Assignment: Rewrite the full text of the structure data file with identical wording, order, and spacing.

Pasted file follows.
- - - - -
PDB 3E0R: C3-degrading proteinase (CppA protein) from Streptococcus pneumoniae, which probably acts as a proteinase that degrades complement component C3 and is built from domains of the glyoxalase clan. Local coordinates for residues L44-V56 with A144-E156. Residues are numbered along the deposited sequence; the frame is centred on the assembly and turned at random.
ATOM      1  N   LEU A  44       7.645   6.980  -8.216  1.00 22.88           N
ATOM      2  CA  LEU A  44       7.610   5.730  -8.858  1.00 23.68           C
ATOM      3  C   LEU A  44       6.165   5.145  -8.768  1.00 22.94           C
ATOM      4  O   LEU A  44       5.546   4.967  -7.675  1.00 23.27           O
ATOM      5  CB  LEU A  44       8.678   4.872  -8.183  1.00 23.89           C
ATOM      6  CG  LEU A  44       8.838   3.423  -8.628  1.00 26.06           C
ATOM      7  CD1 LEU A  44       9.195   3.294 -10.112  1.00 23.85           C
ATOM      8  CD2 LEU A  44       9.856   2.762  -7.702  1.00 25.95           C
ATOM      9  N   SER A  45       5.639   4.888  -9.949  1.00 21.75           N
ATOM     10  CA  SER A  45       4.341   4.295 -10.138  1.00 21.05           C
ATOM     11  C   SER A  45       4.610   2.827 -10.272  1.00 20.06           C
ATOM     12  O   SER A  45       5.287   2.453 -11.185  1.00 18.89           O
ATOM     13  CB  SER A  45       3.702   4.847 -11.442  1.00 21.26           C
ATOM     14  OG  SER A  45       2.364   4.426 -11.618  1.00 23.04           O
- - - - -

PDB 3E0R: C3-degrading proteinase (CppA protein) from Streptococcus pneumoniae, which probably acts as a proteinase that degrades complement component C3 and is built from domains of the glyoxalase clan. Local coordinates for residues L44-V56 with A144-E156. Residues are numbered along the deposited sequence; the frame is centred on the assembly and turned at random.
ATOM      1  N   LEU A  44       7.645   6.980  -8.216  1.00 22.88           N
ATOM      2  CA  LEU A  44       7.610   5.730  -8.858  1.00 23.68           C
ATOM      3  C   LEU A  44       6.165   5.145  -8.768  1.00 22.94           C
ATOM      4  O   LEU A  44       5.546   4.967  -7.675  1.00 23.27           O
ATOM      5  CB  LEU A  44       8.678   4.872  -8.183  1.00 23.89           C
ATOM      6  CG  LEU A  44       8.838   3.423  -8.628  1.00 26.06           C
ATOM      7  CD1 LEU A  44       9.195   3.294 -10.112  1.00 23.85           C
ATOM      8  CD2 LEU A  44       9.856   2.762  -7.702  1.00 25.95           C
ATOM      9  N   SER A  45       5.639   4.888  -9.949  1.00 21.75           N
ATOM     10  CA  SER A  45       4.341   4.295 -10.138  1.00 21.05           C
ATOM     11  C   SER A  45       4.610   2.827 -10.272  1.00 20.06           C
ATOM     12  O   SER A  45       5.287   2.453 -11.185  1.00 18.89           O
ATOM     13  CB  SER A  45       3.702   4.847 -11.442  1.00 21.26           C
ATOM     14  OG  SER A  45       2.364   4.426 -11.618  1.00 23.04           O